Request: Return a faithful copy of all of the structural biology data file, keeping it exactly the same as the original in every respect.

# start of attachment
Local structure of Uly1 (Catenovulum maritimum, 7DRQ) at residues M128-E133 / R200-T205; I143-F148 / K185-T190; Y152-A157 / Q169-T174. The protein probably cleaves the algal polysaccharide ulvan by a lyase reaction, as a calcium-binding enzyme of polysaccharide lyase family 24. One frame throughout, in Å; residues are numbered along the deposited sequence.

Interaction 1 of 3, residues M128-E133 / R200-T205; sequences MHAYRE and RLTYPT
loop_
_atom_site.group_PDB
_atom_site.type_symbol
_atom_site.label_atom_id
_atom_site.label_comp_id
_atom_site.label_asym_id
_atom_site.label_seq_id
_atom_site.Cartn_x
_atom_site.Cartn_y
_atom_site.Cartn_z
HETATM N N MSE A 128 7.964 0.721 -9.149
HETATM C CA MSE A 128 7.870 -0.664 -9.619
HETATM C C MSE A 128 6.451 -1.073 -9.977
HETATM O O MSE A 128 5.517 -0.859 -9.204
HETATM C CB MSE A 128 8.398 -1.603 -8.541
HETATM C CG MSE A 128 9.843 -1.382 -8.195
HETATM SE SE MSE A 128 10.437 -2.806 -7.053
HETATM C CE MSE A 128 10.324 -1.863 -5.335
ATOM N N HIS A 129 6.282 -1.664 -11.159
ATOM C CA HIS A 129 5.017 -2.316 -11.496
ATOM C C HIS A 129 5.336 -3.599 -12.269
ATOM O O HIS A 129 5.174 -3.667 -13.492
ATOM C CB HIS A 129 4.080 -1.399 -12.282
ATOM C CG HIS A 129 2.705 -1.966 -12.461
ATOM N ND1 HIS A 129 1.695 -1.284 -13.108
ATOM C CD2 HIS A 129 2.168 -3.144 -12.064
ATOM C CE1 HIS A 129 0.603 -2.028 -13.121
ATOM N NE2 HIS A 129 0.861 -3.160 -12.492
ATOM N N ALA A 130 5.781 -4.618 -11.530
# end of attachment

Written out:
Local structure of Uly1 (Catenovulum maritimum, 7DRQ) at residues M128-E133 / R200-T205; I143-F148 / K185-T190; Y152-A157 / Q169-T174. The protein probably cleaves the algal polysaccharide ulvan by a lyase reaction, as a calcium-binding enzyme of polysaccharide lyase family 24. One frame throughout, in Å; residues are numbered along the deposited sequence.

Interaction 1 of 3, residues M128-E133 / R200-T205; sequences MHAYRE and RLTYPT
loop_
_atom_site.group_PDB
_atom_site.type_symbol
_atom_site.label_atom_id
_atom_site.label_comp_id
_atom_site.label_asym_id
_atom_site.label_seq_id
_atom_site.Cartn_x
_atom_site.Cartn_y
_atom_site.Cartn_z
HETATM N N MSE A 128 7.964 0.721 -9.149
HETATM C CA MSE A 128 7.870 -0.664 -9.619
HETATM C C MSE A 128 6.451 -1.073 -9.977
HETATM O O MSE A 128 5.517 -0.859 -9.204
HETATM C CB MSE A 128 8.398 -1.603 -8.541
HETATM C CG MSE A 128 9.843 -1.382 -8.195
HETATM SE SE MSE A 128 10.437 -2.806 -7.053
HETATM C CE MSE A 128 10.324 -1.863 -5.335
ATOM N N HIS A 129 6.282 -1.664 -11.159
ATOM C CA HIS A 129 5.017 -2.316 -11.496
ATOM C C HIS A 129 5.336 -3.599 -12.269
ATOM O O HIS A 129 5.174 -3.667 -13.492
ATOM C CB HIS A 129 4.080 -1.399 -12.282
ATOM C CG HIS A 129 2.705 -1.966 -12.461
ATOM N ND1 HIS A 129 1.695 -1.284 -13.108
ATOM C CD2 HIS A 129 2.168 -3.144 -12.064
ATOM C CE1 HIS A 129 0.603 -2.028 -13.121
ATOM N NE2 HIS A 129 0.861 -3.160 -12.492
ATOM N N ALA A 130 5.781 -4.618 -11.530